Hands-On With Aurora, Collins Aerospace’s New (and Tight) Business Class Suite

I’m currently in AvGeek heaven at the Aircraft Interior Expo in Hamburg, Germany, where aerospace manufacturers from all over the world convene to show off their latest creations. Today, I took a look at–and sat in–Collins Aerospace’s newly-announced Aurora seat, their first-ever business class suite designed for narrow-body aircraft. The seat pictured in this article is a demo version but will be more or less the same, aside from trim and finishes, as the ones that make it into commercial service over the coming years.

My general takeaway is Aurora feels very tight thanks to a space-saving herringbone layout. Compared to the reverse-herringbone VUE narrow-body suite built by Safran, Collins’ competitor, it feels downright claustrophobic, especially with the door closed.


The rise of long-haul air travel using single-aisle planes, most notably the A321XLR, has necessitated the development of lie-flat business class seats for planes that have previously only been equipped with domestic business class recliner seats. 

Aurora is Collins’ entrée into this young market and a response to Safran, who released their narrow body business class suite called VUE last year. That product will debut on FlyDubai later this year.

Seat details and pictures

Aurora is a herringbone seat with 36 inches of pitch. As opposed to reverse-herringbone seats, passengers are angled sharply away from the windows. That’s obviously not ideal from a privacy perspective, but it allows airlines to squeeze in a lot–around 70%–more seats in a given space because, unlike with reverse-herringbone configurations, less space is needed to allow passengers to get into their seats.

an airplane with a cooler and snacks

The suite can be equipped with or without doors, and the demo here had doors.

a close up of a small object
a seat in a plane
a seat in a plane

The seat reclines 180 degrees and measures 78 inches long when fully flat.

a seat in a plane

On the outside of the seat, near the window, is a small surface about big enough for a glass of wine and a small plate.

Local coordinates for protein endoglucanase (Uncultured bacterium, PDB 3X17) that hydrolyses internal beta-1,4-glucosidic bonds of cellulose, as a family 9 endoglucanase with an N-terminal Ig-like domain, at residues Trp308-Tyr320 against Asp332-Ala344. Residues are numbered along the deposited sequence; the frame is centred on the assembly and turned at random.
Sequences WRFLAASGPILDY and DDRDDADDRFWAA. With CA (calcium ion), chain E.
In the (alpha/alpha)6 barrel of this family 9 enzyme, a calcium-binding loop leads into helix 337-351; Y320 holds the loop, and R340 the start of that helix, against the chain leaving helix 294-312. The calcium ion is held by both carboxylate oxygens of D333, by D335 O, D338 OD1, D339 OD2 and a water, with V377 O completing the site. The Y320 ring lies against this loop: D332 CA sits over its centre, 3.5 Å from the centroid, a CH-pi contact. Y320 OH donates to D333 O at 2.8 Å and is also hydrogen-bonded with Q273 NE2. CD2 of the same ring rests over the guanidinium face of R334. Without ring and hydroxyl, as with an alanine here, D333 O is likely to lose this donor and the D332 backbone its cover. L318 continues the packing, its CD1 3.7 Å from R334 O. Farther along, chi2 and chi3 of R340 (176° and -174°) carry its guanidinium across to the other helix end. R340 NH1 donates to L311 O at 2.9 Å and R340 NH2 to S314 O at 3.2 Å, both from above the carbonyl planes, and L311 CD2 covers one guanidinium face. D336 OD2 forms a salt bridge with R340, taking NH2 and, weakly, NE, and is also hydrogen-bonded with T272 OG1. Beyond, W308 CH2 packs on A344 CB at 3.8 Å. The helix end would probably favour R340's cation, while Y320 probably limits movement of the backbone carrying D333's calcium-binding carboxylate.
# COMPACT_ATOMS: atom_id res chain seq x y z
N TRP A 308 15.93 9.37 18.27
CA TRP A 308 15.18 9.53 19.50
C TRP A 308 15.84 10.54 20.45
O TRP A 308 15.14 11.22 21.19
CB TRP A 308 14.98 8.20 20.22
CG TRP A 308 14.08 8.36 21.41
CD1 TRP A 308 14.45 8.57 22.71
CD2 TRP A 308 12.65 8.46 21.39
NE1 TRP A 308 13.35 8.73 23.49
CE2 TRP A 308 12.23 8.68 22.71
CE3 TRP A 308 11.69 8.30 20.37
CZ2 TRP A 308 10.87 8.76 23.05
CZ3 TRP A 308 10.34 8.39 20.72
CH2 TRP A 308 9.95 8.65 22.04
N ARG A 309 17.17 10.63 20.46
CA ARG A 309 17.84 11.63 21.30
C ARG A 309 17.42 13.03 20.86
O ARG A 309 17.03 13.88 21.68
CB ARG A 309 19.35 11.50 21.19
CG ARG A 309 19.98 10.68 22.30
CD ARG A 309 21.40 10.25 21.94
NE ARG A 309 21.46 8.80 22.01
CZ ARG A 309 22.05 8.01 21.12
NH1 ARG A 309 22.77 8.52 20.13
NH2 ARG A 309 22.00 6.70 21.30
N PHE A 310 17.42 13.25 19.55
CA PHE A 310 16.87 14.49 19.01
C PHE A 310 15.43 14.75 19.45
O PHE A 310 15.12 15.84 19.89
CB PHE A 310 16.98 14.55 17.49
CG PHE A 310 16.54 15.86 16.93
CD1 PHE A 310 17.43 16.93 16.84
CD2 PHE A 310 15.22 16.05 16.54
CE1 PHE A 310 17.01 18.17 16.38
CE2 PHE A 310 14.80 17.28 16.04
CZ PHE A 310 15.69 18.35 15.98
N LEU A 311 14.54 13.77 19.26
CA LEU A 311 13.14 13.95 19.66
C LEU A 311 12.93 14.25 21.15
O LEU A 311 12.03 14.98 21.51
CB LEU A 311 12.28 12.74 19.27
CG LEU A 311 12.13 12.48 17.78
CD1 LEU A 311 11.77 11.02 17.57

a corner of a chair

On the inside of the seat, near the aisle, is a larger surface, above which is a lamp.

a wine glass on a table

Each seat is equipped with an 18-inch monitor that can be unlatched and swung outwards.

a screen on a shelf

A tray table, hinged against the wall of the pod, can also be unlatched and swung downwards.

a small table with a tv in the back

It’s relatively large even when folded in half but can be unfolded for more room.

a table on a seat

At the end of the seat, near the aisle, is a shallow footwell.

a seat in a corner of a desk

On the right side of the seat are backlit seat control buttons.

a close up of a seat

When will Aurora debut?

Though we don’t know which airline will debut the Aurora (that’ll be announced later this year), Collins says that it will begin delivering the seat to its first customers beginning in 2024.

The seat will initially be installed on the A321XLR but will likely make its way to the 737 after.

My thoughts

The rise of “long and thin” routes (that is, relatively less-popular routes between far-apart cities) has fueled the rise of this interesting category of business class seats. It’s awesome that more destinations will become accessible in greater comfort than before, and I think the competition between seat manufacturers will lead to more interesting products down the line.

On the other hand, this product definitely contributes to the growing gulf between business and economy class–previously widest on wide-body jets–where premium cabins have become increasingly luxurious and economy cabins have become tighter and more uncomfortable. Generally, that seems bad–I don’t want a future in which cheap travel becomes so uncomfortable that only young, able-bodied people can do it.

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